Art

Six Local Artists Grapple with the Specter of Detroit’s Manufacturing Heritage

An ambiguity between adaptation and transformation hangs over this large exhibition.

Installation view, <em>Useless Utility<e,>, MOCAD 2019 (photo by Tim Johnson)
Installation view, Useless Utility, MOCAD 2019 (all photos by Tim Johnson, all images courtesy MOCAD)

DETROIT — Located in Midtown Detroit, today a cultural hub praised by some as an exemplar of urban renewal, the Museum of Contemporary Art Detroit fleshes out the skeleton of American manufacturing. The museum’s current site opened in 2006, occupying a former industrial building erected in the 1920s to house a Dodge showroom. Endeavoring to reflect this past moment and subsequent evolution of the structure, the MOCAD redesign is a kind of temporal composite, in which new elements articulate with original floor tiling and walls of exposed brick and concrete, crudely patched up during many former alterations.

Osman Khan, "Mehfil: Raag O/D1++" (version, 2019), detail (photo by Tim Johnson)
Osman Khan, “Mehfil: Raag O/D1++” (version, 2019), detail (photo by Tim Johnson)

What more symbolically fitting place, then, to host Useless Utility, an exhibition of recent work by six artists based in Detroit and the surrounding area corralled around the topic of art production in a post-industrial time. Detroit sits on the southeast border of Michigan, one of the regions of the Rust Belt hit hardest by deindustrialization. During the 2000s, the collapse of the state’s manufacturing base swiftly halved employment in the sector; nearly 450,000 jobs vanished. Such seismic economic upheavals disrupt not only people’s financial livelihood, but they just as forcefully upend people’s social relationships and self-identities forged in relation to the idea of work. These latter consequences seem to be the crux of the exhibition’s inquiry.

James Benjamin Franklin, “Dreams and Demons” (2019) (courtesy of MOCAD and the artist)

Southeast Michigan is a place structurally and culturally shaped by its historically broad manufacturing base, and which in turn defined itself through its material output. A desire to reconcile with this past is suggested in the attention to material that suffuses so many of the exhibited works. In the paintings of James Benjamin Franklin, the everyday material environment of the artist fuses with his work. In the piece titled “Dreams and Demons” (2019), a rug, a jute trivet, some towels, and other scraps of fabric populate the picture plane, encrusted beneath a painted field of bright, inorganic hues. The overall look exudes an improvised bricolage aesthetic.

Osman Khan, "Resources LTD" (Series 2019)
Osman Khan, “Resources LTD” (Series 2019)

Iris Eichenberg uses polymer clay for its dual association with both industrial production and craft-making. For “Setting the Table” (2011), the artist implanted two bowls fashioned from this material into a white gallery wall. The resulting rounded, terracotta-hued craters are unlike the more brutal structural interventions of Anish Kapoor’s hole (“Descent into Limbo,” 1992) or Doug Aitken’s pool (“Sonic Fountain,” 2013), in that they feel modestly provisional. At the end of the exhibition’s run, the bowls will be extracted and the gallery wall mended. The works are knowingly made for a situation that is transitional and contingent.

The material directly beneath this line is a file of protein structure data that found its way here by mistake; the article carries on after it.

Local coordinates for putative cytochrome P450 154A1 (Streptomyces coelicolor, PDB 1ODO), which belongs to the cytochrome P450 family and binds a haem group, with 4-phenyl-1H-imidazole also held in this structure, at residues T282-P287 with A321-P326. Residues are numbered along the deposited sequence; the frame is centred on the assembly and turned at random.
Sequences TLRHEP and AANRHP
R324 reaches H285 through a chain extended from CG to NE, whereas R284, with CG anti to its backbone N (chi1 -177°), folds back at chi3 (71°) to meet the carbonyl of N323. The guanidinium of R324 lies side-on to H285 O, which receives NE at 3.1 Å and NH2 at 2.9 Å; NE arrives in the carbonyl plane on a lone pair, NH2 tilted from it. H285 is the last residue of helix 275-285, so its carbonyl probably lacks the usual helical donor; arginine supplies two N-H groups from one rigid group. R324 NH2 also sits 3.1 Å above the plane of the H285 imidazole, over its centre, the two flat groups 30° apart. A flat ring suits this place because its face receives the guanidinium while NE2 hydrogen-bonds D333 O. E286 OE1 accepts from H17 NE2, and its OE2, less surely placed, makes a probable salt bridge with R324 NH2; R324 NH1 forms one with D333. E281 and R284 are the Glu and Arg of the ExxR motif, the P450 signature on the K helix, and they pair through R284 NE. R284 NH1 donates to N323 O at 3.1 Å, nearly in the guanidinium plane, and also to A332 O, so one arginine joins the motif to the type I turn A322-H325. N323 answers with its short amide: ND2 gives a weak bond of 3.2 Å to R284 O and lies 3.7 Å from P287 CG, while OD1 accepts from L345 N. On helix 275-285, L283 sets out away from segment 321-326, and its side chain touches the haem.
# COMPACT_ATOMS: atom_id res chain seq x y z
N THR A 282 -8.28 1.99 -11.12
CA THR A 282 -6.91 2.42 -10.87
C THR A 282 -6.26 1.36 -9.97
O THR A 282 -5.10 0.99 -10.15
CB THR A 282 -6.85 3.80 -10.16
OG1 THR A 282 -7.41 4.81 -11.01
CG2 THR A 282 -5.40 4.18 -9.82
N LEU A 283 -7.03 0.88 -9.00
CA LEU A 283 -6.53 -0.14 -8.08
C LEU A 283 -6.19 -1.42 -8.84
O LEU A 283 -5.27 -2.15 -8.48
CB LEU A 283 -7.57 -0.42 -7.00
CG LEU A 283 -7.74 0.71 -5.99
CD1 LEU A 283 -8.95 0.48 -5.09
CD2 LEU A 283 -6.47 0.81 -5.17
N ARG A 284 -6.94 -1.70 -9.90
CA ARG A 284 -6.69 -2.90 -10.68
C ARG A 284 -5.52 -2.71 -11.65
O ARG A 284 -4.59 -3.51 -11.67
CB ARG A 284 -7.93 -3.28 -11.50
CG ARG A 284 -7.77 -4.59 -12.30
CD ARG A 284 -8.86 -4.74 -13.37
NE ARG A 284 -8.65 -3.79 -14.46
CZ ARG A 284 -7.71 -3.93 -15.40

Tiff Massey, "You Good" (2016), "What Up Doe" (2016)
Tiff Massey, “You Good” (2016), “What Up Doe” (2016)
Tiff Massey, "Facet" (2010)
Tiff Massey, “Facet” (2010)

Still other works take on mass-market products. One among several instances in the show touching on racial dynamics, Tyanna Buie’s “Between a Comb and a Rough Place” (2019) consists of a pile of porcelain mold replicas of the hot comb, a hair tool invented by a Frenchman and later marketed to and popularized among African-American women to straighten their tresses. Osman Khan’s sculptures are, by contrast, fashioned directly from mass-produced chairs sold at Ikea and Target. Based on the premise of a resource shortage, Khan applied the absurd solution of removing discrete functional elements: one chair has lost an anterior leg, another the cross rails integral to back support. I can imagine these aberrant structures inhabiting a dystopian narrative, the comical outcome of late capitalism’s market logic and environmental destruction. Yet, as unwieldly structures that jolt the body from its customary interactions with objects, perhaps they also stand for a hopeful paradigm shift in our material relations.

Tyanna Buie, "Mid-Century Lamp" (2019)
Tyanna Buie, “Mid-Century Lamp” (2019)

This very ambiguity between adaptation and transformation hangs over the larger exhibition. The former is evolutionary, the latter revolutionary. In the improvised, provisional and bricolage aesthetic that characterizes the bulk of the selected works, I cannot help but posit a connection to neoliberal capitalism’s creation of ever more precarious, contingent labor, ever more flexible, resourceful citizenry. Are these works expressions of imposed adaptation to a persisting system, or in fact experimental modes of working in new ones? This is a question inevitably raised, but left unanswered, by this exhibition.

Useless Utility, curated by Jova Lynne, Ford Foundation Curatorial Fellow at MOCAD, continues at the Museum of Contemporary Art Detroit through April 21.

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